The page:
FTC v. Actavis: The Hatch-Waxman Framework
Editor’s note: This is part 1 of a 4-part series on FTC v. Actavis: How Should the Supreme Court Rule on the Legality of Pay-for-Delay Settlements of Patent Disputes Litigated in the Shadow of the Hatch-Waxman Act? This series is adapted from a document that Professor Cotter coauthored while serving on ABA-Intellectual Property Law Section Task Force last fall. See http://www.americanbar.org/content/dam/aba/administrative/intellectual_property_law/leadership/agendabook_nov2012.authcheckdam.pdf, pages 39-55. The views expressed, however, are his own, and do not represent the views of the ABA or the Task Force.
One of Congress’s principal goals in enacting the Hatch-Waxman Act in 1984 was to speed up the entry of generic drugs into the marketplace. In recent years, however, the structure of the Act has encouraged brand-name drug companies that own patents on FDA-approved drugs to settle patent infringement actions against generic drug companies seeking to market generic copies of brand-name drugs, pursuant to terms by which the brand-name drug company—the patent infringement plaintiff—pays the generic drug company—the infringement defendant—in exchange for the latter’s agreement not to market the generic drug until some date later than the date on which it would have been able to market the drug, had it prevailed in litigation.
These “reverse payment” or “pay for delay” agreements have generated a variety of responses among the courts, the enforcement agencies, and antitrust scholars and commentators. In December 2012, the Supreme Court granted a petition for certioriari in one such case sub nomine Federal Trade Commission v. Actavis. On March 25, 2013, the Court will hear oral argument on the question of whether “reverse-payment agreements are per se lawful unless the underlying patent litigation was a sham or the patent was obtained by fraud (as the court below held), or instead are presumptively anticompetitive and unlawful (as the Third Circuit has held).” This blog series presents an overview of the “reverse payment” or “pay for delay” phenomenon, and argues that the Court should hold such agreements subject to a rebuttable presumption of illegality.
The intersection of patent law and of food and drug law is complex. Typically, a manufacturer of brand-name drugs will obtain patent protection on a new compound prior to obtaining approval from the Food and Drug Administration (FDA) to market the drug to the public. To obtain FDA approval, the brand-name manufacturer files an Investigational New Drug application and, eventually, a New Drug Application (NDA) setting forth the results of clinical studies demonstrating that the drug is safe and effective for its intended use. This process often takes several years, and the Hatch-Waxman Act provides a means for brand-name drug manufacturers to obtain additional years of patent protection in order to make up for some of the time spent in obtaining FDA approval. If the FDA approves the drug for marketing, the brand-name manufacturer lists the patent in the FDA’s “Orange Book.”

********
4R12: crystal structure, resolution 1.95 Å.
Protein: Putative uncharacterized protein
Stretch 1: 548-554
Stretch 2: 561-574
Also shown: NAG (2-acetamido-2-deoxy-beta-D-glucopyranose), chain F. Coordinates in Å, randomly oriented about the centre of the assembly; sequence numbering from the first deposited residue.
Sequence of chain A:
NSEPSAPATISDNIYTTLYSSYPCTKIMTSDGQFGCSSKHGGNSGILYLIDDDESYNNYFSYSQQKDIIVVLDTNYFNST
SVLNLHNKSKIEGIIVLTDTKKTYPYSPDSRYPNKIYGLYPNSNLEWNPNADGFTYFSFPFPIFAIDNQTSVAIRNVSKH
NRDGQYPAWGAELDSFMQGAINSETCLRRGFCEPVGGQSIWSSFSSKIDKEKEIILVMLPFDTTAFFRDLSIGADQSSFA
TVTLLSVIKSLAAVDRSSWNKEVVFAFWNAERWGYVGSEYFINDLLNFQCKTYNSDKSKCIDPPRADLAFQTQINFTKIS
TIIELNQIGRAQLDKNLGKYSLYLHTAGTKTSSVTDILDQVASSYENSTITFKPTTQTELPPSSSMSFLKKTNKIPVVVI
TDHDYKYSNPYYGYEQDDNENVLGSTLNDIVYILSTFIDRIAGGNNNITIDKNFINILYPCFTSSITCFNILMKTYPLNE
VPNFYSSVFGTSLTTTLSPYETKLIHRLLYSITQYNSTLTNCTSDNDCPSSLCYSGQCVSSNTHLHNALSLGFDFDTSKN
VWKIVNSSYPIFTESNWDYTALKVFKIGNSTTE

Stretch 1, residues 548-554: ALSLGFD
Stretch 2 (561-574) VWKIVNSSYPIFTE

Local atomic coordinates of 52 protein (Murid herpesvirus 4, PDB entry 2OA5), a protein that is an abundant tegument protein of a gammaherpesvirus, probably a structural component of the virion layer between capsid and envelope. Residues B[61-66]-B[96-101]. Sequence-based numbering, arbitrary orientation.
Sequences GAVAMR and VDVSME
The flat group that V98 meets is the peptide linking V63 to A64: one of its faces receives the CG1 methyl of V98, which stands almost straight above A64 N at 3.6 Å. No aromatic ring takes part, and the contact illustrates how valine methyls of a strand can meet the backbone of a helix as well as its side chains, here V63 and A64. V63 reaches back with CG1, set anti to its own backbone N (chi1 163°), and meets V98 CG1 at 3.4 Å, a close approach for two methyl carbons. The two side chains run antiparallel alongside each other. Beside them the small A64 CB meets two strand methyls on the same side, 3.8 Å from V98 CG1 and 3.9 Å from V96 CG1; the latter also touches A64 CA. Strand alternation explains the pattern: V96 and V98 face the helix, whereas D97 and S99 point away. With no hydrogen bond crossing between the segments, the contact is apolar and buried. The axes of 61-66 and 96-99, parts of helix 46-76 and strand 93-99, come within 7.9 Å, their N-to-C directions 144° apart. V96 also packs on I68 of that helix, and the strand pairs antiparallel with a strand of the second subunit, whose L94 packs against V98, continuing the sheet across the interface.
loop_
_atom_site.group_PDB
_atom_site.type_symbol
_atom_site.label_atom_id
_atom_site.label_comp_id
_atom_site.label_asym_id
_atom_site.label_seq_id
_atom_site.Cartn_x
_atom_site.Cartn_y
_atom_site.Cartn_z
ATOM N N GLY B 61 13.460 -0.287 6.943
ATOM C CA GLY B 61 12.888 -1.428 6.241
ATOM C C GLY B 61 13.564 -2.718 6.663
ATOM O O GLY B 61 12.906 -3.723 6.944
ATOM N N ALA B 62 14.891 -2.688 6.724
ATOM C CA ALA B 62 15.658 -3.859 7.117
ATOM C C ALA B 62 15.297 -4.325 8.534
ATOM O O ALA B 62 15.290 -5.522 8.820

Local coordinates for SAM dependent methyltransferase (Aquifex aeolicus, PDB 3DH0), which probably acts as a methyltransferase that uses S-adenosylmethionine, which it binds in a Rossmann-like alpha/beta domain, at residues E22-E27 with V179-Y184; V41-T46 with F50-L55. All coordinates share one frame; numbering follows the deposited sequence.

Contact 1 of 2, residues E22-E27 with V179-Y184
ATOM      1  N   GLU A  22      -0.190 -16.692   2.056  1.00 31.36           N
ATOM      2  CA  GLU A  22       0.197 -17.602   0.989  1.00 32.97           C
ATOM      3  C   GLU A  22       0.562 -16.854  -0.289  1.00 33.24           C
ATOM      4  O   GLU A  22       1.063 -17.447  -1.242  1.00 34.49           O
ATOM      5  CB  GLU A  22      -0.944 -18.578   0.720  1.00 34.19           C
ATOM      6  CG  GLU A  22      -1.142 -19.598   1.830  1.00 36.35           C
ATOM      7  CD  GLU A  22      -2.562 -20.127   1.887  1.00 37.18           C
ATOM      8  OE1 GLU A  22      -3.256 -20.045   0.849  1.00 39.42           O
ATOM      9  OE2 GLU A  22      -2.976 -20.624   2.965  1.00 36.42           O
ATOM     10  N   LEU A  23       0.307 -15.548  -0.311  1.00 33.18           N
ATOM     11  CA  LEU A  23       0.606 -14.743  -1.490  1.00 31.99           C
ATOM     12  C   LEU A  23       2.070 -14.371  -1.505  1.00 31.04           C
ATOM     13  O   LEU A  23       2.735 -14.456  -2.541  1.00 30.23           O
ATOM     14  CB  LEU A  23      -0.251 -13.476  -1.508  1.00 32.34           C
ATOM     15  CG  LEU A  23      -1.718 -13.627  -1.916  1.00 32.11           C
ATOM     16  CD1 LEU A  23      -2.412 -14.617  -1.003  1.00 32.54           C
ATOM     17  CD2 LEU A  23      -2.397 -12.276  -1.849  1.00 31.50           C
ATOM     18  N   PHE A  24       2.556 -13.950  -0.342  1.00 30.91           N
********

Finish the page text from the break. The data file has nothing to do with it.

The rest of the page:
To speed up generic entry, the Hatch-Waxman Act permits a company that wishes to market a generic version of an approved drug to submit an Abbreviated New Drug Application (ANDA) demonstrating that its generic drug is bioequivalent to the approved drug. The ANDA applicant may rely upon the clinical testing conducted by the NDA applicant to prove that the drug is safe and effective, without having to conduct its own round of tests. See 35 U.S.C. § 355(j)(2)(A). In addition, however, the ANDA applicant must certify that the generic drug will not infringe any valid patents covering the approved drug. If there is an existing patent covering the approved drug listed in the Orange Book, the generic manufacturer files a “Paragraph IV” certification asserting that the patent is invalid or would not be infringed by the generic bioequivalent at issue. See id. § 355(j)(2)(A)(vii)(IV). The generic manufacturer must notify the patent owner of the Paragraph IV filing. See id. § 355(j)(2)(B). Under these circumstances, although the generic manufacturer has yet to make, use, or sell the generic drug for commercial purposes, § 271(e)(2)(A) of the Patent Act authorizes the patent owner to file suit for infringement for what is sometimes referred to as the generic manufacturer’s “technical infringement.” See 35 U.S.C. § 271(e)(2)(A). Significantly, if the patent owner files suit within 45 days of receipt of the notice, the FDA may not approve the generic drug for marketing for 30 months from the receipt of notice, unless the patent expires first or the litigation terminates. See id. § 355(j)(5)(B)(iii). In addition, once the FDA approves an ANDA, the first ANDA applicant is entitled to 180 days of exclusive rights to market the generic version of the approved drug. See id. § 355(j)(5)(B)(iv).
The ANDA process has led to reverse payments, discussed in the next installment.
Posted on February 20, 2013, in Infringement, Invalidity, Other IP, Patent and tagged Antitrust, drugs, Generics, Orange Book, Pay-for-delay. Bookmark the permalink. Comments Off on FTC v. Actavis: The Hatch-Waxman Framework.